Evaluating the Profit Numbers
The preferred setup for these numbers is HProf should the highest and FProf should be lowest. Anything else is objectively weak. Negative profit numbers are bad.
Note how XLP is the only security with a preferred profit number structure for the period. The other securities with decent profits (SMH, XHB, and XLK) are questionable.
FProf above RProf is an issue because it suggests that favorable action from earlier in the sample period is deteriorating.
The condition the table is analyzing is M21M03. I randomly selected this from the 175 combinations the program analyzes.
The five indicator types are:
- E - Exponential moving average
- L - Least Squares moving average
- M - Simple moving average
- P - Percent in Range (or Stochastic Oscillator)
- R - Rate of change
M21 (21 day simple moving average of the weighted price) is the first indicator type in the condition. M03 (3 day simple moving average of the weighted price) is the second indicator type.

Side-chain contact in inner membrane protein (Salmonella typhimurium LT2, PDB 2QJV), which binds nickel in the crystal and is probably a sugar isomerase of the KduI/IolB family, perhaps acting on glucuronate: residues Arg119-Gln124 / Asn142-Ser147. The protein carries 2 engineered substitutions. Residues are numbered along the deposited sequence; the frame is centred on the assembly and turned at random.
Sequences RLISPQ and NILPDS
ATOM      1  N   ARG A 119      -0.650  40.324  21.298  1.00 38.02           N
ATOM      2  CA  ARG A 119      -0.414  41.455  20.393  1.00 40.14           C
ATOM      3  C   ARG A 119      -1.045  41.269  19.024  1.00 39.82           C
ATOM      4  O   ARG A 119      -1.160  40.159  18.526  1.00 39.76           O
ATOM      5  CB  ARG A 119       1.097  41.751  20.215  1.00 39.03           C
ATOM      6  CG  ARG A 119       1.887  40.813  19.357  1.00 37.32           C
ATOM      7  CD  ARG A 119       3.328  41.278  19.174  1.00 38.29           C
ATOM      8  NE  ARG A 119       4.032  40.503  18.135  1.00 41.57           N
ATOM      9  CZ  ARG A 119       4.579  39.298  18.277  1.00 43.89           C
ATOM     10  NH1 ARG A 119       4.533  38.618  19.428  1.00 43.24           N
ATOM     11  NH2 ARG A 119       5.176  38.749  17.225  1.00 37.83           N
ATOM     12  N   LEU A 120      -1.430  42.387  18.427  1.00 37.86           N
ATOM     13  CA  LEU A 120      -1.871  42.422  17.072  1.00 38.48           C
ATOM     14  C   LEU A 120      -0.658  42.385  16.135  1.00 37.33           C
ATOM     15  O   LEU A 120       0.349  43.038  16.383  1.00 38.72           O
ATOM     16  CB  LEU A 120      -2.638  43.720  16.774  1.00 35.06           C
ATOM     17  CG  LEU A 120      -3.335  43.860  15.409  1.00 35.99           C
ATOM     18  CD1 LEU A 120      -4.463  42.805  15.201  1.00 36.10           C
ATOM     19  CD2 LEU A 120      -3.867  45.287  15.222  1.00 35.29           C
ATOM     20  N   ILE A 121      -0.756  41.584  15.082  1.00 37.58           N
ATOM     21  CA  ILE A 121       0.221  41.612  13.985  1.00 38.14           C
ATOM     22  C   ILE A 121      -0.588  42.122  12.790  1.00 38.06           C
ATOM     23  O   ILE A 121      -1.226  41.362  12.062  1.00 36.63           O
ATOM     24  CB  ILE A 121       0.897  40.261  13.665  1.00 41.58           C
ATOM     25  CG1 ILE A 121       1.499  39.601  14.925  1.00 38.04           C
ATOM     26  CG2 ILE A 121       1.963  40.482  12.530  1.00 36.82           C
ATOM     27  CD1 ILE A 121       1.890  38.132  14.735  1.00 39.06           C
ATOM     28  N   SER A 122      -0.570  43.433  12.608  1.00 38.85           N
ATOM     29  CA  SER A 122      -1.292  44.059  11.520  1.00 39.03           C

Selection of Combinations
Programming this took me some time to figure out (and I'm not completely there yet). It requires some practical skill in manipulating two dimensional matrices. This analysis looks at each of the 5 different types of 3 day indicators in conjunction with each of the other 7 different lengths (of the 5 indicator types). That makes the 5 x 7 x 5 = 175 different combinations.
The fine points of each indicator type are well worth understanding but they will not be dealt with in this article.
Four State Analysis
Two state analysis tracks above and below states for a single indicator. Four state analysis tracks above and below for two indicators. Eight state analysis (three indicators) is kind of useful but probably farther than most reasonable people want to go.